The incredibly talented Chirine ba Kal (who played in MAR Barker’s original Tekumel games and has forgotten more about gaming than many gamers ever learned) has posted the following series of videos to his YouTube channel.
The whole thing will take about two hours to go through, but ye Gods is it worth the time. Not only to ogle the incredible scenery (the surface temples look amazing, and there are wooden blocks for the walls of the underworld, but damn it just makes it even better) and miniatures he has (the large temples can be found here for your buying pleasure, by the way), but the way he not only narrates the action but throws in tidbits about how games were done back in the early 1970’s is just priceless.
Behold this gem, from the first video, starting at around 8:37:
This is the style of playing that we used to do back in Ye Olden Days here in the Twin Cities, where there was a very large element of role playing to all of our miniatures games, and there was a very large element of miniatures in all of our role playing games. There wasn’t a clear division to it. We played everything; nobody was a particular specialist, and there certainly… I mean one week Dave Arneson would be playing Blackmoor as a referee, and the next week he would be Captain LeGreneul of the French navy trying to fight off Horatio Nelson the one-armed [in a] “Don’t Give up the Ship!” action. I mean, we played everything. We’d do everything and anything and we had a great time doing it. A big part of what we did was the model-building aspect of it, where whoever was hosting “the game” would spend hours concocting something for people to look at.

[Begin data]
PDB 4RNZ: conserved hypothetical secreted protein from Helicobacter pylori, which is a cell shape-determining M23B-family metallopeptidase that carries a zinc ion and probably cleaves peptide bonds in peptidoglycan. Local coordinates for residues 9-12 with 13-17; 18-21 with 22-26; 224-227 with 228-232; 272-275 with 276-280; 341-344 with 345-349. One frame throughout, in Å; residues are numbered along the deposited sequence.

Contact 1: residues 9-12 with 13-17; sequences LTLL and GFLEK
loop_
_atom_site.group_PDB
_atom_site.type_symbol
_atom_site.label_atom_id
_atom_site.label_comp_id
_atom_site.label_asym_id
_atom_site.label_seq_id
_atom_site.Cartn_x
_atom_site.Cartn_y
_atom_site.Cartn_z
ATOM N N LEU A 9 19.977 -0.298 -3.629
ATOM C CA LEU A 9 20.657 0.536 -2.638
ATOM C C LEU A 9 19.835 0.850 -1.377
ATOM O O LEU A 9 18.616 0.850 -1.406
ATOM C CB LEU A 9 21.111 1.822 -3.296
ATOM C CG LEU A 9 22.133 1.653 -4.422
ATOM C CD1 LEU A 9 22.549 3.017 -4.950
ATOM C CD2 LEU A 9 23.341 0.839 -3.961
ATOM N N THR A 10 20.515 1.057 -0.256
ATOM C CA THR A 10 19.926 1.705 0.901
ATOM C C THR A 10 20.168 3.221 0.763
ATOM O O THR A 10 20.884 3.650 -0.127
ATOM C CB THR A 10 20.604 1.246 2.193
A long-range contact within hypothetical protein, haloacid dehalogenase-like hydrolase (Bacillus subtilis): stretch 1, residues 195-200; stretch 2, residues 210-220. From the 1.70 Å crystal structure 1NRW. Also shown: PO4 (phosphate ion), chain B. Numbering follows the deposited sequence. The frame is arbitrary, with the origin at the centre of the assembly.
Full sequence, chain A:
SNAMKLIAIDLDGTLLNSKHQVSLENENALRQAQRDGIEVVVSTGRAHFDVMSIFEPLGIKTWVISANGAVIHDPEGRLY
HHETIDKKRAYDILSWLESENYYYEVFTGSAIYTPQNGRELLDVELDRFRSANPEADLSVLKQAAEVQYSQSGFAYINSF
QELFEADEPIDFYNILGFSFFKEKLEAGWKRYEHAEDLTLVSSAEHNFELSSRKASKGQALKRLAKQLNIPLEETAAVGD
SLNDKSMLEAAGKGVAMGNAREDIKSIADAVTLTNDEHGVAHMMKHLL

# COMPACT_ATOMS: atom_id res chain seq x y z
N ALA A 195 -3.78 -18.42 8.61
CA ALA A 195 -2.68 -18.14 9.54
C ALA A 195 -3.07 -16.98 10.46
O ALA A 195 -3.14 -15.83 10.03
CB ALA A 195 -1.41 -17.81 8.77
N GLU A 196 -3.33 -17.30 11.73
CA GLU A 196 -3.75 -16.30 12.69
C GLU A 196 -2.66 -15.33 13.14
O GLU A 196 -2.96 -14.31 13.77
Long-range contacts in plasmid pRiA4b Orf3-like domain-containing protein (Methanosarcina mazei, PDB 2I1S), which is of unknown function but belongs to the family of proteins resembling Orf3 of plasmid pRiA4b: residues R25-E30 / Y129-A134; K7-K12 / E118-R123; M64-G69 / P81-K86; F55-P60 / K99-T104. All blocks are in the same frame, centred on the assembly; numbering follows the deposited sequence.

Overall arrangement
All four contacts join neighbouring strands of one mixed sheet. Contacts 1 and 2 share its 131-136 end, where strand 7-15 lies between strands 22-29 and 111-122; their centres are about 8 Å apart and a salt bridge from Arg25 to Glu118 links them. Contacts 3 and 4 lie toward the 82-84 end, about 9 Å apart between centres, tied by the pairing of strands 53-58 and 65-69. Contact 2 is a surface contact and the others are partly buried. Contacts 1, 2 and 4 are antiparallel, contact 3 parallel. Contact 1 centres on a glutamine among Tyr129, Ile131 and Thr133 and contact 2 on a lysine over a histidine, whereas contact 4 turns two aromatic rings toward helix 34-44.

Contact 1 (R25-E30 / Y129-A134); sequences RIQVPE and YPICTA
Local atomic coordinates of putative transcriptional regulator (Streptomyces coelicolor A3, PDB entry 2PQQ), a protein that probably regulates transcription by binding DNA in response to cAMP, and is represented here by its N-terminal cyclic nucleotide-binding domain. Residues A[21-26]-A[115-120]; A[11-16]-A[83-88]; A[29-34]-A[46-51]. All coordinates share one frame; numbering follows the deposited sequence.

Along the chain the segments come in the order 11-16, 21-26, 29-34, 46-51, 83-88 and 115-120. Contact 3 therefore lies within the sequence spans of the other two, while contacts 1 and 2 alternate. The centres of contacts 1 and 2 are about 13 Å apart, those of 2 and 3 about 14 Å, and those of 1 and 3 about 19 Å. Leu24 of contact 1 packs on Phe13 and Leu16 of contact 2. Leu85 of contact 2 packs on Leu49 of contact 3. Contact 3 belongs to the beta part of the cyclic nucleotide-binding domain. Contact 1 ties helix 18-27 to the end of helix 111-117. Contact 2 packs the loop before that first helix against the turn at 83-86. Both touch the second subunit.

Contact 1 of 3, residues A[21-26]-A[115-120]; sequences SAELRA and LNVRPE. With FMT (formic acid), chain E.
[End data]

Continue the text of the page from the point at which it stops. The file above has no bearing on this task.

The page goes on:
These videos are sprinkled with those sort of things, and he has a write-up on his blog as well.
We in the OSR often say we want to emulate what happened in the Golden Age of gaming. Chirine lived it (I came in at the very tail-end in 1977, but never had any experience like this). Behold his works, ye OSR, and despair. I am so inspired watching these videos, I want to start doing minis with my roleplaying again.
These really give new perspective of the role of hirelings in the earliest games. Note also that he gives hints about what would be Bad Things To Do throughout. And doesn’t worry about players having meta-knowledge about what’s happening out of their view. And much, much more. Lighting, music, the whole garage-sale aesthetic for some of the terrain… terrific.
A very different style, but one that I really want to try to incorporate more of in my own games. This sure beats the heck out of playing online.